The Colored Actors Hiding in the Favourite-

I went to watch “The Favourite” last night, which is getting rave reviews for Olivia Colman’s performance as Queen Anne. Considering that Olivia Colman will soon be playing HM the Queen in the upcoming series of the Crown it seems Ms. Colman is another Helen Mirren in the making.

I’m reading the auto-biography of one of my actors, Sir Nigel Hawthorne CBE. He played King George in the “Madness of King George” and of course Sir Humphrey Appleby in “Yes Minister.” When I read his experiences about being in perpetual penury and having to navigate landlords, it just reinforced how difficult it is to make it in the world of Acting even if you are a privilege white male.

Some of the excerpts on race in the biography are hilarious even though Sir Hawthorne’s views are exceptionally progressive for the time (and this was only written 20years) the milestones are moving so quickly in terms of race, gender and sexual orientation that most language gets dated.

My short thoughts are that even a movie as innocuous as the Favorite, which is ultimately a period piece on Royalty, gives such flavours on the immense upward struggle suffered by BAME (Black-Asian-Minority-Ethnic) actors.

While Emma Stone, as a White American, could plausibly play the lead Abigail Masham and half Jewish Rachel Weisz play Sarah Churchill (ancestress of course to Winston) the best Yorgos Lanthimos could do is “shadow” in 3 coloured actors. There was one Chinese girl in the violin who was in the screen for perhaps 2 seconds, an Indian boy as the help in the Bird Shoot and the final was a Black Server. All of these characters were on screen momentarily as though hinted at but never really featured.

Of course the question about whether colored actors have a place in Period Pieces is a particularly contentious one. However considering that the characters were wearing denim, which certainly wasn’t around in the early 18th century, it seems that either one go for complete authenticity or accept that Creative Licensing encompasses colour and race.

This topic won’t be solved now or in the future however I also wanted to add how Colonialism just makes this a vicious cycle. At the end of the day the only countries with viable and continuous Monarchies happen to in Northern Europe. The Gulf Kingdoms are merely Tribal leaders elevated to Monarchical dignity but nothing really more than that.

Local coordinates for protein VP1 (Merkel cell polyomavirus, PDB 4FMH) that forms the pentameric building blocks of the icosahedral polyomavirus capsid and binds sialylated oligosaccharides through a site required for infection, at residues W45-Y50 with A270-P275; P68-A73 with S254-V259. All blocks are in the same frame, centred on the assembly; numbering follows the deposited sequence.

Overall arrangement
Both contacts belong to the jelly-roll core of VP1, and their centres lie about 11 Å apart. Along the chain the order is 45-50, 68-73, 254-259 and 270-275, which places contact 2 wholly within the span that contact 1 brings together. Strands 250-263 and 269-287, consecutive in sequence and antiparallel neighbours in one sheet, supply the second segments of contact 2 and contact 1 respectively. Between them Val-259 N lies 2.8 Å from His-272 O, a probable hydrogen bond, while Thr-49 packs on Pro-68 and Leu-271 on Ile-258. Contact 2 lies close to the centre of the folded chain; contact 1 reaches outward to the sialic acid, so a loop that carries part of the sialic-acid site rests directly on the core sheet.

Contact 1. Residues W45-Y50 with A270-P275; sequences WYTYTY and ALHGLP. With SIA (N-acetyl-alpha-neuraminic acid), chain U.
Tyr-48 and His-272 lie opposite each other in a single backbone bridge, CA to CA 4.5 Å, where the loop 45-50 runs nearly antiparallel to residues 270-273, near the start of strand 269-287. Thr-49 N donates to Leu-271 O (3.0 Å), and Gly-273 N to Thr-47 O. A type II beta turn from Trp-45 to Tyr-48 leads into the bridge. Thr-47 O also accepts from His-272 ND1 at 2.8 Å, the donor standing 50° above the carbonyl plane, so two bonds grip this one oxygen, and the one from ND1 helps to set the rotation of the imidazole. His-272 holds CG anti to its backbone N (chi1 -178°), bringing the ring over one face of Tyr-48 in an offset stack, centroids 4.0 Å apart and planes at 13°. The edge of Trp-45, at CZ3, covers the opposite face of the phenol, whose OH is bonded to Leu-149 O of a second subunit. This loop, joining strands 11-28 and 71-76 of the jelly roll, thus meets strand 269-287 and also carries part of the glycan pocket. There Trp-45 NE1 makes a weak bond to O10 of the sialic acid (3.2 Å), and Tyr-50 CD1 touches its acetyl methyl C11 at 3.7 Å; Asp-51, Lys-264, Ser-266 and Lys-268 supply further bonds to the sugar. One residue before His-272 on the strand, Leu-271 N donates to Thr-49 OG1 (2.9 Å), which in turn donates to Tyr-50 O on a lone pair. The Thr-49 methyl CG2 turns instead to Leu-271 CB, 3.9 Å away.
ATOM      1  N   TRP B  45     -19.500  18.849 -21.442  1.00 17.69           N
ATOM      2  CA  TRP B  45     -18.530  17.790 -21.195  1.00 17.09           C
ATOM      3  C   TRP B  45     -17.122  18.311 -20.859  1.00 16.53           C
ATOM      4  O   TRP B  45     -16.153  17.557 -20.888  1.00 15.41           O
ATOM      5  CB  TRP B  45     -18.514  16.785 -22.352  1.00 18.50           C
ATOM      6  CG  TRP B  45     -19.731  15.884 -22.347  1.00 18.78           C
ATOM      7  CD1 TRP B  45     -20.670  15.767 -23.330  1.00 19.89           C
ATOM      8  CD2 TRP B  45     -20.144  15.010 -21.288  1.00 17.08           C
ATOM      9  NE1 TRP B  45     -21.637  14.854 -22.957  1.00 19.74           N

Without strength or coherence of a continuous Monarchy most third world countries simply do not have the heritage (or resources) to make compelling Period Pieces that spark the global imagination. The English Monarchy (even the French) resonates in the minds and most people can name at least a handful of monarchs.

In the case of “Independent” nations such as Siam, Afghanistan or Ethiopia; these were glorified buffer states that survived by juggling various European powers. Turkey is probably one of the few countries that somehow managed (through Ataturk) to survive as an independent power (and arguable it’s more European than Asian).

It is not inconceivable that if India had not been subject to foreign influence some sort of Composite Monarchy would have had to emerge (either Mughal or Maratha). The Hindu-Muslim labels certainly existed pre-colonisation and was significant at an elite level but in the early 1700’s (incidentally the time of Queen Anne) it would have been a much more syncretic and fused identity at the common level. It may have been that a Muslim-flavour Hinduism (Muslim Sufis internalised into the pantheon) would have been another sect like the Shaivites and Vaishnaivites.

Of course counter-factuals are always difficult since history is so unpredictable. But it would have been nice to have imagined that maybe in another reality the Favourite would have been about court intrigue in Aurangzeb’s court between his sisters Jahanara and Roshanara.

Some of our Indian friends will of course be outraged that I would use the example of someone so controversial as Aurangzeb. However it is not implausible to also imagine that in a continuous period of Indian Monarchy (whether Mughal or Maratha); Aurangzeb’s perfidy towards Hinduism would not have been the last word but simply treated as a sort of Bloody Mary figure.

At best the Mughals would have been seen as the Plantagenets of India. Instead of coloured actors darting sheepishly in the background in Period Pieces, they would have taken a centre stages since their stories and intrigues would have riveted the world.

If people think I’m being a melancholic Persian then let me ask this:

How many non-Desis cared about Padmavat?

26 Replies to “The Colored Actors Hiding in the Favourite-”

  1. I think this counter-factual had very little chance of working. And Aurangzeb’s example is not even about religion actually.

    Consider the counterfactual that Akbar sanskritized his ruling Gurkani/Moghal house to gurukAnIya/maukala dynasty while remaining firmly Muslim. In essence replacing Perso-Arabic with Sanskrito-Arabic civilization. And imagine his great-grandson – AsanAbhUSaNa vishvagRha (exact translation of Aurangzeb Alamgir) – a fanatical bhakta of ilaheshvara having all those court intrigues…

    Then Indians would accept that hybrid Sanskrito-Muslim culture much more readily. But the imposition of Islam *and* a foreign Persiante culture meant that the Sanskrit cosmopolis had to eventually ossify into a state as the cultural immune response.